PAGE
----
There are streaming services for seemingly everything these days. But the number of media streaming services for movies and TV shows is getting somewhat out of hand, and subscribing to too many of them at once can put a real strain on your finances.
Fortunately, there are some easy ways to find out exactly what you’re spending on these streaming services each month. And ways to then reduce that amount without decreasing your entertainment options. So read on if you want to reduce your spending on streaming services.
1. Start Keeping Records of Your Subscriptions
If you’re worried about how much the various streaming services are costing you, the first thing to do is begin keeping a dedicated financial record.
This can be as simple as a handwritten list in a paper notebook. If your computer has Microsoft Office, you may prefer to use Excel. If it doesn’t, there are free equivalents such as Apache OpenOffice, which comes with the spreadsheet software Calc. Google Sheets is another free alternative.
There are also specialty budgeting programs, but unless you are integrating your subscriptions into your overall budget, the aforementioned methods should suffice.
List all of the services you use alphabetically, along with their cost per month. Don’t leave out those with annual fees (just divide by 12), and remember to note when you spend extra on content not included in your sub, e.g. new-release films. Tally these costs and you’ll have your total monthly spend.
Ask yourself: Am I happy devoting this percentage of my income to streaming services?
2. Always Choose Annual Deals
Now that you know how much you’re spending on subscriptions, it’s time to try and lower that amount. The most straightforward way is by opting for a discounted annual deal over a monthly one whenever this is offered.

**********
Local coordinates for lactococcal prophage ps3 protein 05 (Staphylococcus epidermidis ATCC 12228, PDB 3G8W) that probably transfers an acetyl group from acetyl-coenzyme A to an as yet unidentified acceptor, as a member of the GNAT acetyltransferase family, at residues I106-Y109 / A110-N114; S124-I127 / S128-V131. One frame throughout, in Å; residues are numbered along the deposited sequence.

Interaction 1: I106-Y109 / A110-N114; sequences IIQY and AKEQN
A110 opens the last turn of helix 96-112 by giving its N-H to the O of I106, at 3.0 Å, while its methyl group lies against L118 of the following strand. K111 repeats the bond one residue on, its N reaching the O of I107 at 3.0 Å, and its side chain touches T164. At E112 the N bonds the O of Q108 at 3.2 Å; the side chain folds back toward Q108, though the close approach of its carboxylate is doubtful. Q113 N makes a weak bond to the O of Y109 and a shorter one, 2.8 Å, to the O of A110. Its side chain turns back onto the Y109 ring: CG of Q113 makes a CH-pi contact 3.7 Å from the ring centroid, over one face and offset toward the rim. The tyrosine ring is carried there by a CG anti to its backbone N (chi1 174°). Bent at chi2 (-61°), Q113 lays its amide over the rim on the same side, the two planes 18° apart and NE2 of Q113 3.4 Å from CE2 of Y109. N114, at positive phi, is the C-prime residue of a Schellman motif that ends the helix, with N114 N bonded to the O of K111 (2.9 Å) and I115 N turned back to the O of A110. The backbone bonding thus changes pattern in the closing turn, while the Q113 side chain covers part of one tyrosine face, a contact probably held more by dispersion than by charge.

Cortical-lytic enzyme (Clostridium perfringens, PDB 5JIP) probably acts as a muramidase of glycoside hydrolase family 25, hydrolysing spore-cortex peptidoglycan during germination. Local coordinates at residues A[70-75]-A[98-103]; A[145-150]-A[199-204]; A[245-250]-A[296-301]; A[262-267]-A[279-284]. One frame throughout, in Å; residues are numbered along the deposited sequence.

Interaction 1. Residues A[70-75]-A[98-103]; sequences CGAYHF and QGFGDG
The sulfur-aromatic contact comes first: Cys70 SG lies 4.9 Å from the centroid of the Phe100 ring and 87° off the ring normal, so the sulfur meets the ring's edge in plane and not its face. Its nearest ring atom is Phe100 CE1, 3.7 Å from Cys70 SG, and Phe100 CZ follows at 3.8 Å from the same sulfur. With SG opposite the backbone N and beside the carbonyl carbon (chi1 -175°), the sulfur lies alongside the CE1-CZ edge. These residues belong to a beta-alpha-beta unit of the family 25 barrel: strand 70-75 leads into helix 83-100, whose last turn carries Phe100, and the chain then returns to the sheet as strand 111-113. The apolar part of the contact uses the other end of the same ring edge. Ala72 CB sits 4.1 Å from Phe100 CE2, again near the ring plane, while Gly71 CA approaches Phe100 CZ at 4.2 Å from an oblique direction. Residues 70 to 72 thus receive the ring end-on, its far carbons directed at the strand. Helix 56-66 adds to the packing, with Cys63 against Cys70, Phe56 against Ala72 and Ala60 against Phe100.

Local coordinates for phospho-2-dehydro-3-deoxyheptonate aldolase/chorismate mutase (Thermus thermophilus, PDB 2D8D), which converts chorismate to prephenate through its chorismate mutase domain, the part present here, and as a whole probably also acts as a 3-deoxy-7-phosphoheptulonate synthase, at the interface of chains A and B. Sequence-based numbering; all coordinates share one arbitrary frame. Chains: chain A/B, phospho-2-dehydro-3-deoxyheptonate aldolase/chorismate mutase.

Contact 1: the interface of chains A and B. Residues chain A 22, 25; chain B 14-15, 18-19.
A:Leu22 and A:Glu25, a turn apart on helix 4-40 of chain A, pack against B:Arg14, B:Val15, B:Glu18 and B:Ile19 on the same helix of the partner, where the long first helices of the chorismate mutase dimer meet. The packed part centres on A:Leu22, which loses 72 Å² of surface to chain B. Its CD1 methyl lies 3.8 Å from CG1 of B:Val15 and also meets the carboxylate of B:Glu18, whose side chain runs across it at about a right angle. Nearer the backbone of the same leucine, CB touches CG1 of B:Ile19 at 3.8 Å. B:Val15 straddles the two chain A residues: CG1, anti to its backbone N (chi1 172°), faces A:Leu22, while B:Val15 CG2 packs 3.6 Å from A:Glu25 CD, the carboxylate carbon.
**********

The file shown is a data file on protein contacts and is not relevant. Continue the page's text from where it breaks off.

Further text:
Obviously, you need to be sure you definitely want to use the service in question for the next 12 months, and the yearly fee has to be financially convenient at the time. But assuming those two things are true, such annual plans usually represent a significant saving.
A couple of related tips:
- Don’t sign up for ANY deal until you’ve used your introductory free week or month (if available).
- Certain Apple products come with a free 3-month subscription to Apple TV+, so hold off on subscribing to that if you’re planning on, say, replacing an old computer.
3. Resist Paying Extra for New Releases
Some streaming services like Amazon Prime Video allow you to pay extra to buy/rent brand-new movies or other material not included as part of a standard subscription. These can be highly tempting, especially when they’re just a click away.
Do your best to resist them. If you wait, they might well turn up as regular content on that service or one of the others you subscribe to. In the meantime, look for alternatives. Instead of renting a new romantic comedy, hit play on that rom-com you’ve had sitting in your watchlist for a while.